Sustainability might be well advanced in fashion, but customers are still not always fully aware of the boundaries it can break.
Germany-based, Italy-made brand Closed is to unveil what it dubs as the first fully biodegradable stretch denim collection developed in partnership with denim supplier Candiani, which provided the Coreva fabric, the result of a five-year internal research and development process.
The collection comprises denim pants and jackets for men and women, retailing at between 250 euros and 350 euros, and is to become part of Closed’s A Better Blue lineup of sustainable garments, which represents 47 percent of the company’s denimwear sales.
As part of its effort, Closed raised the bar higher by tapping into other eco-friendly ingredients, in addition to the Coreva fabric.
“For us it was very clear from the beginning that we had to find a way for not just the fabric to be biodegradable, but to have a full package, such as a full degradable garment and that took a bit of time for R&D,” explained Uwe Kippschnieder, denim specialist at Closed.
The company invested on developing biodegradable buttons, stitching yarns and labels with its other suppliers. In particular, zippers and metal buttons are replaced with vegetable corozo alternatives dyed with natural indigo, all seams are made with Tencel yarn, labels are crafted from degradable Vinatur fabric or organic cotton, and instead of a leather patch, the brand’s logo is lasered on the back of jeans and jackets.
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Simon Giuliani, Candiani’s global marketing director, said it’s been a long and tough way to develop the Coreva fabric. “It was the first time that we decided to internalize the R&D [research and development] for an ingredient which we usually buy outside,” he said, noting the company could not rely on its usual suppliers for the bio-based, biodegradable and compostable elastomer derived from the rubber tree.
In compliance with European regulatory mandates, the Coreva fabric underwent several testing phases to assess its six-month biodegradability, that it is not releasing harmful compounds in the ground and that it is even fertilizing the soil, a very recent accomplishment. Next up for Candiani is proving that Coreva can be fully biodegrade in marine environments, too.
“There’s no plastics involved, no heavy metals, no toxicity and there’s composability, which means that we’re also testing to use the scraps to grow new cotton in order to really close the loop,” Giuliani explained, adding it was developed to face the overproduction issue affecting the fashion industry.
A denim pant from the Closed Coreva capsule collection. Courtesy of Closed.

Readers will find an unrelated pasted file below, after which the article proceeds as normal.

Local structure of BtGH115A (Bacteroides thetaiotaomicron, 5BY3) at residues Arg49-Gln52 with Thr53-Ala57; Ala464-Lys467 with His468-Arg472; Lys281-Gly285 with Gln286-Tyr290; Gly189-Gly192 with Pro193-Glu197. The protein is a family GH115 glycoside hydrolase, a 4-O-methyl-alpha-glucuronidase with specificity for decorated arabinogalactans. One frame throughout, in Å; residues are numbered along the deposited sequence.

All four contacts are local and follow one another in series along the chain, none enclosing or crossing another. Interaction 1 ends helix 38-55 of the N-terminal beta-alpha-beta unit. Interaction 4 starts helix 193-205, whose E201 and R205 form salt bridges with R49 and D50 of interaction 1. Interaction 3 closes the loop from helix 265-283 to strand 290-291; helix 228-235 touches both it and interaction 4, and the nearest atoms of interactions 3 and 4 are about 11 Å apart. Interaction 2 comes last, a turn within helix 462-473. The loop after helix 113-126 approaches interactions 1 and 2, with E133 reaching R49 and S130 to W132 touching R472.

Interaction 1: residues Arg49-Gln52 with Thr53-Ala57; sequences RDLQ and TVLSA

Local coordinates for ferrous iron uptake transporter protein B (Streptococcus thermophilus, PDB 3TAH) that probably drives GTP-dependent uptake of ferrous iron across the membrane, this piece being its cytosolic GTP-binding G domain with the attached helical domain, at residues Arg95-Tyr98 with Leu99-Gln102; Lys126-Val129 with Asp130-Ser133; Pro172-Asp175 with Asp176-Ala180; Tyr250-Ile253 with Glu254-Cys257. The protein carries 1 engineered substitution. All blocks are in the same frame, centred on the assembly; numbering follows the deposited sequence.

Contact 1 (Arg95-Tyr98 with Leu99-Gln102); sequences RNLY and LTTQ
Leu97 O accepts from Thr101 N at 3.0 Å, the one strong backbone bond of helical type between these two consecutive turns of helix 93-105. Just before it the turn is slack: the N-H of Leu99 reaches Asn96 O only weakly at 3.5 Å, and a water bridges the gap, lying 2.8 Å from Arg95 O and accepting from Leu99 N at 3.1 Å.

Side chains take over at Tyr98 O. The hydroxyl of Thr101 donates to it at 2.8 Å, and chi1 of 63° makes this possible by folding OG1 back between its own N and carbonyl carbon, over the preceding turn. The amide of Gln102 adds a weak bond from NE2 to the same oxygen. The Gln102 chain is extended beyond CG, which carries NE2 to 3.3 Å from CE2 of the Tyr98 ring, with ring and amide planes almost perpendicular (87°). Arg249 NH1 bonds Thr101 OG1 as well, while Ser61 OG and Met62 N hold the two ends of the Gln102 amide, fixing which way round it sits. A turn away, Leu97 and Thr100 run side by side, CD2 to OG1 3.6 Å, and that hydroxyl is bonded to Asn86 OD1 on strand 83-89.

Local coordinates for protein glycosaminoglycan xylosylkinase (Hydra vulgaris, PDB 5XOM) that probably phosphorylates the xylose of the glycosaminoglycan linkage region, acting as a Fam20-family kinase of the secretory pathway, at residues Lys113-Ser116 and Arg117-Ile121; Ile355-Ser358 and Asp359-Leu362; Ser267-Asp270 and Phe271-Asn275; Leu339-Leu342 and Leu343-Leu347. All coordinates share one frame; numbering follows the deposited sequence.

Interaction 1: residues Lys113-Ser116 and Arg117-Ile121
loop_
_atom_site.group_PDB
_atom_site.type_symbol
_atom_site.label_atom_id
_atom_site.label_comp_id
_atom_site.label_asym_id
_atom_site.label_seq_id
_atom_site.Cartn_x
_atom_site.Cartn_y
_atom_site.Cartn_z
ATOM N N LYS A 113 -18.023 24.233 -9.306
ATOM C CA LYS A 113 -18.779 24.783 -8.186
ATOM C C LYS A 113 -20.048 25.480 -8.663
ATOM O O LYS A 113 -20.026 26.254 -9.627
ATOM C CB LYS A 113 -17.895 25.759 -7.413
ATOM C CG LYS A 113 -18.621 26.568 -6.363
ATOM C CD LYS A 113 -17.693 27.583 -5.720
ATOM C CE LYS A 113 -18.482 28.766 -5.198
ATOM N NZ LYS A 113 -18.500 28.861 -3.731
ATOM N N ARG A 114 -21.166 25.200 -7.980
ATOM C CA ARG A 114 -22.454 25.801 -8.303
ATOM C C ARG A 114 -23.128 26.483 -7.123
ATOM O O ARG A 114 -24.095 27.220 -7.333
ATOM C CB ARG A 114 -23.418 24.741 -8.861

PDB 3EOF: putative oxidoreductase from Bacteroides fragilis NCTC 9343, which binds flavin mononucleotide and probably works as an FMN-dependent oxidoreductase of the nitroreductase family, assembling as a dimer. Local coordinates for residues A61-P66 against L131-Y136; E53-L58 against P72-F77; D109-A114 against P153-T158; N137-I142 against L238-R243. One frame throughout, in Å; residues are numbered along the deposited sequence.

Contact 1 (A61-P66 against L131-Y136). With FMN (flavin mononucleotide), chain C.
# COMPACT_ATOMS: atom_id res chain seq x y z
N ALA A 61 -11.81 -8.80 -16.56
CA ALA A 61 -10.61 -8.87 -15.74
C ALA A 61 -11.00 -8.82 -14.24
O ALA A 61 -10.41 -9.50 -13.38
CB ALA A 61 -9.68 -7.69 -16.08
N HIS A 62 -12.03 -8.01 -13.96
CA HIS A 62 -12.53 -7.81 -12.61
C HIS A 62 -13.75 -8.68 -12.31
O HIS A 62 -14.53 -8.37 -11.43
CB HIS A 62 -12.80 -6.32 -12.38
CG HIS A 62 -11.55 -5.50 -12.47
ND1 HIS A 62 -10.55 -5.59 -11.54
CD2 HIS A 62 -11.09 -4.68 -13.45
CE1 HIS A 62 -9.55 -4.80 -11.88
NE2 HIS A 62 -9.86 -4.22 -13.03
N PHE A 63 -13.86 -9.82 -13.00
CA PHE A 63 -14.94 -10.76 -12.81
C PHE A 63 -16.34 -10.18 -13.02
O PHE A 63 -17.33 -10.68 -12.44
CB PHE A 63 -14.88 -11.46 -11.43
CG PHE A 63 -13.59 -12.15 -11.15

In 2019, the textile maker gained the patent for this technology.
The fabric will hit the market in 2021, but it was first offered to a slew of Candiani’s partners, including Closed. Giuliani touted the truthful and transparent approach of the apparel maker, praising it for communicating in numbers the progress made for each sustainable garment it sells.
The six-item Coreva-based range will be available starting Feb. 12 online and at the company’s flagships.
Capitalizing on the success of the A Better Blue lineup and Closed’s commitment to consumer-facing transparency, Kippschnieder offered that even if “there are probably not so many customers at the moment really aware of this problem of sending clothing to the landfills and how much that amount is every year, I also think there are customers out there that are already well educated and looking for solutions.”
To this end, Closed will continue to educate its clients by providing information on a dedicated website section and training its sales associates to inform customers.
“With Coreva we believe it’s also finally easier to communicate the value of this innovation: Of course, people are not yet very receptive,” offered Giuliani, noting that the qualities of the fabric can be easily understood by average consumers.
“Then you have to make sure customers do not misunderstand it — I got a lot of questions like, ‘What if I wear these jeans and it rains?’” Giuliani chuckled.
An image from the ad campaign for the global launch of the Closed’s Coreva capsule collection. Courtesy of Closed.
“We’ve started working on sustainability when green was just a color, people were just laughing as they believed clients didn’t care…but because Closed was one of the first to be wanting to do that, they had to communicate very complicated stuff — such as dyeing and sizing technologies — it’s not really sexy to talk about that,” he said.
“It’s a perfect time, it’s very time-sensitive because people are starting to read about sustainability in the newspapers and that never happened before, there’s a common sensibility that’s rising a lot,” Giuliani added.
The Closed A Better Blue collection that launched in 2018 covers 70 and 40 percent of its women’s and men’s denim offerings, respectively. Each Closed denim garment labeled as sustainable needs to fit in the low-impact area defined by the Jeanologia rating system and Kippschnieder said the company plans to shift entirely to eco-friendly denim products in the future.
“There is no way to go from zero to 100, so I think the best example is Closed also in that,” said Giuliani. “They started somewhere, they knew it was a journey and actually now this journey is revealing itself to be the right move.”
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